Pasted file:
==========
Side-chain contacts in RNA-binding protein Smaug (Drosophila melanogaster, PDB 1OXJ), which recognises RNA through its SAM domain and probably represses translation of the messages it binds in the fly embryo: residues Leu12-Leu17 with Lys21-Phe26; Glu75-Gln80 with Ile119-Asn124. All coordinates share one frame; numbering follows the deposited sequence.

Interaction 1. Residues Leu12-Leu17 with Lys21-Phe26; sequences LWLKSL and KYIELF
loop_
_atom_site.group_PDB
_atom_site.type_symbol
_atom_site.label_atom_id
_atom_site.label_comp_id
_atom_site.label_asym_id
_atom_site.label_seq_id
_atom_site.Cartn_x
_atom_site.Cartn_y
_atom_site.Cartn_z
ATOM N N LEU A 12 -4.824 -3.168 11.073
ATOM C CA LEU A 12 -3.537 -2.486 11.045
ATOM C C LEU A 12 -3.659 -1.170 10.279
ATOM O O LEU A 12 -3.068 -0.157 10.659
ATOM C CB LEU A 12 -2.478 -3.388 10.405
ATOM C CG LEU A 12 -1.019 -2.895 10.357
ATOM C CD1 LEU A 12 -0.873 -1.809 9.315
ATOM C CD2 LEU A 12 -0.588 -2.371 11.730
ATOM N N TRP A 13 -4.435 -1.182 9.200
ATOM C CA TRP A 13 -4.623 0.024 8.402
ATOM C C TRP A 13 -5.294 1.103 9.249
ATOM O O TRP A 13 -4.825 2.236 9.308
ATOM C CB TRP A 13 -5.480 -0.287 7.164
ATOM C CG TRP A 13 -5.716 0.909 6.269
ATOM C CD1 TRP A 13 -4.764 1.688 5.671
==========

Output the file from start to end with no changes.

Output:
Side-chain contacts in RNA-binding protein Smaug (Drosophila melanogaster, PDB 1OXJ), which recognises RNA through its SAM domain and probably represses translation of the messages it binds in the fly embryo: residues Leu12-Leu17 with Lys21-Phe26; Glu75-Gln80 with Ile119-Asn124. All coordinates share one frame; numbering follows the deposited sequence.

Interaction 1. Residues Leu12-Leu17 with Lys21-Phe26; sequences LWLKSL and KYIELF
loop_
_atom_site.group_PDB
_atom_site.type_symbol
_atom_site.label_atom_id
_atom_site.label_comp_id
_atom_site.label_asym_id
_atom_site.label_seq_id
_atom_site.Cartn_x
_atom_site.Cartn_y
_atom_site.Cartn_z
ATOM N N LEU A 12 -4.824 -3.168 11.073
ATOM C CA LEU A 12 -3.537 -2.486 11.045
ATOM C C LEU A 12 -3.659 -1.170 10.279
ATOM O O LEU A 12 -3.068 -0.157 10.659
ATOM C CB LEU A 12 -2.478 -3.388 10.405
ATOM C CG LEU A 12 -1.019 -2.895 10.357
ATOM C CD1 LEU A 12 -0.873 -1.809 9.315
ATOM C CD2 LEU A 12 -0.588 -2.371 11.730
ATOM N N TRP A 13 -4.435 -1.182 9.200
ATOM C CA TRP A 13 -4.623 0.024 8.402
ATOM C C TRP A 13 -5.294 1.103 9.249
ATOM O O TRP A 13 -4.825 2.236 9.308
ATOM C CB TRP A 13 -5.480 -0.287 7.164
ATOM C CG TRP A 13 -5.716 0.909 6.269
ATOM C CD1 TRP A 13 -4.764 1.688 5.671